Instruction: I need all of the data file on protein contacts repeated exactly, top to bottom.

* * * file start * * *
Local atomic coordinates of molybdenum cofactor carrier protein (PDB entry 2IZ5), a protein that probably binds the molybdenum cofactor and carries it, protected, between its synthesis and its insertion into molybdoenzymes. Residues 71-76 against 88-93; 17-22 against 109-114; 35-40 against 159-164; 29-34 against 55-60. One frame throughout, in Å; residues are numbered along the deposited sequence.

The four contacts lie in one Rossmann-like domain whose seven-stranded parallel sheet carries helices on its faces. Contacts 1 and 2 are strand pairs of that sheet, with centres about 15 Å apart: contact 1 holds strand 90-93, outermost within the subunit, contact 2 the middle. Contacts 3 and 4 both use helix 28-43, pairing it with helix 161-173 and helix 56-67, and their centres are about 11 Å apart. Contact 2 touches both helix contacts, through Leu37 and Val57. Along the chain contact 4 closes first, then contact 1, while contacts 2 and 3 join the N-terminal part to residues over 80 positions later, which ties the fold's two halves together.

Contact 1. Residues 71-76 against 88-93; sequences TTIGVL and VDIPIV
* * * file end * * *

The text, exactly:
Local atomic coordinates of molybdenum cofactor carrier protein (PDB entry 2IZ5), a protein that probably binds the molybdenum cofactor and carries it, protected, between its synthesis and its insertion into molybdoenzymes. Residues 71-76 against 88-93; 17-22 against 109-114; 35-40 against 159-164; 29-34 against 55-60. One frame throughout, in Å; residues are numbered along the deposited sequence.

The four contacts lie in one Rossmann-like domain whose seven-stranded parallel sheet carries helices on its faces. Contacts 1 and 2 are strand pairs of that sheet, with centres about 15 Å apart: contact 1 holds strand 90-93, outermost within the subunit, contact 2 the middle. Contacts 3 and 4 both use helix 28-43, pairing it with helix 161-173 and helix 56-67, and their centres are about 11 Å apart. Contact 2 touches both helix contacts, through Leu37 and Val57. Along the chain contact 4 closes first, then contact 1, while contacts 2 and 3 join the N-terminal part to residues over 80 positions later, which ties the fold's two halves together.

Contact 1. Residues 71-76 against 88-93; sequences TTIGVL and VDIPIV